4. Inoculate each dish by streaking a pattern gently across the entire agar surface without tearing into it. Another common technique is to divide each plate into four quadrants by marking the lid with a cross. Streak your sample in straight lines starting in quadrant 1. Generally, after a few days, quadrant one will show the most growth. Depending on bacteria abundance on the swab, quadrant 4 may show no grow or only a few colonies. It is sometimes easier to distinguish different bacteria types in this low growth, less cluttered area.
  5. Replace cover on dish, tape closed, and label each dish so you know the source of the bacteria. Store upside down.
  6. Let grow in undisturbed warm location, ideally in an environment around 100° F (37° C) - not in sunlight or on a heating register.
  7. You should see growth within a couple of days. The dishes will start to smell which means the bacteria are growing.
  8. Make observations and keep records of what you see growing in each dish. Can you make any conclusions about what locations had the most bacteria?
  9. Before disposing of dishes in the trash the bacteria should be destroyed. Pour a small amount of household bleach over the colonies while holding dish over sink. Caution - do not allow bleach to touch your skin, eyes or clothes. It will burn!

Experiment 3: Testing the effectiveness of bacteria killing agents

Discussion.

In this type of project, a petri dish is inoculated with bacteria then a paper disk (filter paper) treated with an antiseptic agent is placed in the dish. After several days, a halo develops around the paper disk indicating a zone of no growth. Comparisons can be made between different antibacterial agents.

What you need.

  • Prepared petri dishes containing agar medium and nutrients.
    The Science Company has these available at this link.
  • Bacteria collected from doorknobs, bathroom fixtures, etc.
  • Wax pencil for labeling dishes.
  • Masking tape.
  • Sterile swabs or inoculating loop.
  • Alcohol burner (source of flame to sterilize inoculating loop).
  • Antibacterial agent (soaps, disinfectants, etc.).
  • Sterile water.
  • Test tubes, 12 x 75mm.
  • Filter paper or paper towel.
  • Small containers in which to soak paper disks.
  • Hole punch.
  • Tweezers.
  • Ruler.
  • Bleach.

What to do.

  1. Prepared petri dishes should be refrigerated until used and always stored upside down (i.e media in upper dish, cover on bottom). This keeps condensation which forms in the lid from dropping onto and disrupting the bacteria growing surface.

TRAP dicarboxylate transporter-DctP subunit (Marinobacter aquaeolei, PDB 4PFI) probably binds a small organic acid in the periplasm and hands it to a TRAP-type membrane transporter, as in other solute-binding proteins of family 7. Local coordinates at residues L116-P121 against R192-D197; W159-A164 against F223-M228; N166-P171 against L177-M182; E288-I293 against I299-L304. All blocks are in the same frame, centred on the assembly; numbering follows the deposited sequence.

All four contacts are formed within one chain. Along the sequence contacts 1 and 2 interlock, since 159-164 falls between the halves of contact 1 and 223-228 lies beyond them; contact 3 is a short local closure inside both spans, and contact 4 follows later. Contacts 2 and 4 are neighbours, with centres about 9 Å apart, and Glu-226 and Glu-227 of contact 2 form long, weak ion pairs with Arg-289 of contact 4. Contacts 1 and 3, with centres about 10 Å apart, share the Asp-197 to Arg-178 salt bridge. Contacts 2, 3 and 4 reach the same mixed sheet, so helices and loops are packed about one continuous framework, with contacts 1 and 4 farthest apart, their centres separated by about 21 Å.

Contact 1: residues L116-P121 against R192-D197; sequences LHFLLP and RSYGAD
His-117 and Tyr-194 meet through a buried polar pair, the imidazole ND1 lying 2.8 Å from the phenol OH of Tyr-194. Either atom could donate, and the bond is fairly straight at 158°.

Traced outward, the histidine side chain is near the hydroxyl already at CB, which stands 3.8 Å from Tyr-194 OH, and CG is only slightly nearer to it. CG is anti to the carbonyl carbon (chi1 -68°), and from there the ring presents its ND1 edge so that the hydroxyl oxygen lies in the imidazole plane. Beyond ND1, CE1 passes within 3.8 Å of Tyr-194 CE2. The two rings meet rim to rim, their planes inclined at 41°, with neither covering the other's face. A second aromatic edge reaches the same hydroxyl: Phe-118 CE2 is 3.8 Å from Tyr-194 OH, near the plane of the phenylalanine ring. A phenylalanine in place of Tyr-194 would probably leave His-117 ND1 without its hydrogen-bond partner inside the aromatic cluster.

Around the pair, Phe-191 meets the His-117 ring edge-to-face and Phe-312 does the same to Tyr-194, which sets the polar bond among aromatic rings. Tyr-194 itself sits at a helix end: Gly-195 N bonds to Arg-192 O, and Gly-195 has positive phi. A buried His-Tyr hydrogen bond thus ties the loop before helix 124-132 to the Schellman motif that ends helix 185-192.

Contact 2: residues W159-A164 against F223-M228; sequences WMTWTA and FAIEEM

2. Prepare sterilized water by boiling water and letting cool to room temperature.
  3. When ready to use, let petri dishes come to room temperature before taking samples (about one hour).
  4. Prepare antiseptic disks by using a hole punch to create paper disks out of a piece of filter paper or paper towel. Soak one disk in each antibacterial agent to be tested. Set aside until step 6.
  5. Collect bacteria from each location using one swab for each new spot.
  6. Fill a small test tube partly full of sterilized water. Dip bacteria laden swab into water. This will transfer some of the bacteria you collected into the water. Now, inoculate a petri dish by pouring the water into the dish so the entire surface is covered. Pour out excess water. Repeat for each bacteria sample using fresh water and clean test tube each time.
  7. Place a pretreated antiseptic disk in each inoculated petri dish.
  8. Replace cover on dish, tape closed, store upside down. Be sure to label each petri dish with a name or number.
  9. Let grow in undisturbed warm location, ideally in an environment around 100° F (37° C) - not in sunlight or on a heating register.
  10. You should see growth within a couple of days. You should also see a "halo" around each disk indicating a no growth zone. Measure and compare the size of the kill zone to determine effectiveness of each antibacterial agent.
  11. Before disposing of dishes in the trash the bacteria should be destroyed. Pour a small amount of household bleach over the colonies while holding dish over sink. Caution - do not allow bleach to touch your skin, eyes or clothes. It will burn!

Feedback

There are many variations of the basic steps outlined above. Let us know what you tested and how your experiment turned out. We'd be delighted to hear from you! Click here and use our Contact Us form.

ItemCat. No. 
Prepared Tryptic Soy Agar Petri Plates
NC-1802
Nutrient Agar, Ready-To-Pour Kit Z0050
Inoculating Loop. M-2148
Sterile Cotton Swabs. NC-7335
Alcohol Burner. M-2149
12 x 75mm Test Tube. NC-0993

Filter Paper, 7cm, coarse.

NC-1319